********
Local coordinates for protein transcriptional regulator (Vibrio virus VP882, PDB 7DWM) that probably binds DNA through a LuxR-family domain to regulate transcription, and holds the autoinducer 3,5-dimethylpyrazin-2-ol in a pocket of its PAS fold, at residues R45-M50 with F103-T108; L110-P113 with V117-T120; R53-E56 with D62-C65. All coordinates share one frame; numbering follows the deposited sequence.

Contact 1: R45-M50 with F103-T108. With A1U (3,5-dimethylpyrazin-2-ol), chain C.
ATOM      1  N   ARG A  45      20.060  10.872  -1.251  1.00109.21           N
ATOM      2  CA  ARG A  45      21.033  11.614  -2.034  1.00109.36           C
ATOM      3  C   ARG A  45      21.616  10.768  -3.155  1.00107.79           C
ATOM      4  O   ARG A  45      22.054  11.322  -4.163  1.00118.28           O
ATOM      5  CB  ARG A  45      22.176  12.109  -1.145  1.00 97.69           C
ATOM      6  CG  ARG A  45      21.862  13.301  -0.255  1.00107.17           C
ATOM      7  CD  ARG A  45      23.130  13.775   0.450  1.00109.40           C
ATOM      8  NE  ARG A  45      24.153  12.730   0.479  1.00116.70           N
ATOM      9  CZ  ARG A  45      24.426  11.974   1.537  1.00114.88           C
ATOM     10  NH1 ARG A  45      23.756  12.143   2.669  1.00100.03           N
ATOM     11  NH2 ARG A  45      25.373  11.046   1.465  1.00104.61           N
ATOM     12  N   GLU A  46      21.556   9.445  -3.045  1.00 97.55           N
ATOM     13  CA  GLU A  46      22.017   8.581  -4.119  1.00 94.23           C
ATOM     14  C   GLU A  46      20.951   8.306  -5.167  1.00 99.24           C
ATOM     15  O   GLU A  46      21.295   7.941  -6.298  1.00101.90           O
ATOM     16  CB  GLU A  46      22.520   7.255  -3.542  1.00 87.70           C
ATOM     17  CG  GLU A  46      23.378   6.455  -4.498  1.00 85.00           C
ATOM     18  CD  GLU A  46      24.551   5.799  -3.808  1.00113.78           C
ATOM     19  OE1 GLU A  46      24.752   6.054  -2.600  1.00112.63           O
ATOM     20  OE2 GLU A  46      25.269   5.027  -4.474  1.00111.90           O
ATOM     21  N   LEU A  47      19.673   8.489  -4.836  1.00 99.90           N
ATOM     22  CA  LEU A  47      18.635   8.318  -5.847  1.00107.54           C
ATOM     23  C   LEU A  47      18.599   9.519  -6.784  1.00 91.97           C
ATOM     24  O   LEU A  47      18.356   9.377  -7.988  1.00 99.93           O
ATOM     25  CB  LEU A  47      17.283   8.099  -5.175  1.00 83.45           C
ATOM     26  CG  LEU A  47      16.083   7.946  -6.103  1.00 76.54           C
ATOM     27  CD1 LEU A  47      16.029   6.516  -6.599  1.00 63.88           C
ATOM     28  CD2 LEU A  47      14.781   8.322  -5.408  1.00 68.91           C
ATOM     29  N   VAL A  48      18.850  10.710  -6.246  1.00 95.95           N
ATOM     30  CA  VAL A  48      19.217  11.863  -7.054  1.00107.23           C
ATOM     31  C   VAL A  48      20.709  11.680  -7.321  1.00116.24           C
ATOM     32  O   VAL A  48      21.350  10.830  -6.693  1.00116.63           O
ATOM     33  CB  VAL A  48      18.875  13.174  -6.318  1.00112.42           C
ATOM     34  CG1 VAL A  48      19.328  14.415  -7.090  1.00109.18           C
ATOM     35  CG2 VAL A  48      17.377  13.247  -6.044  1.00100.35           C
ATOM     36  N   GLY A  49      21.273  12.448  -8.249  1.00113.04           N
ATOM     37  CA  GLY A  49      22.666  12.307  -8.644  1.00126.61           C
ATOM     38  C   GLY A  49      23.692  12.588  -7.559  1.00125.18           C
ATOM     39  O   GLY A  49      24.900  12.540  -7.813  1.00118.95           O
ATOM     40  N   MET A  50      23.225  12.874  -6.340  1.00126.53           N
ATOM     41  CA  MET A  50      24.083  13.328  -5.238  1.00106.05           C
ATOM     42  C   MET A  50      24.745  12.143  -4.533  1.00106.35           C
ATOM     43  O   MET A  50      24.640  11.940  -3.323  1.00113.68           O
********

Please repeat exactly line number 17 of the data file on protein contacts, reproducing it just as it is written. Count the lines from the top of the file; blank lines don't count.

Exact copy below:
ATOM     15  O   GLU A  46      21.295   7.941  -6.298  1.00101.90           O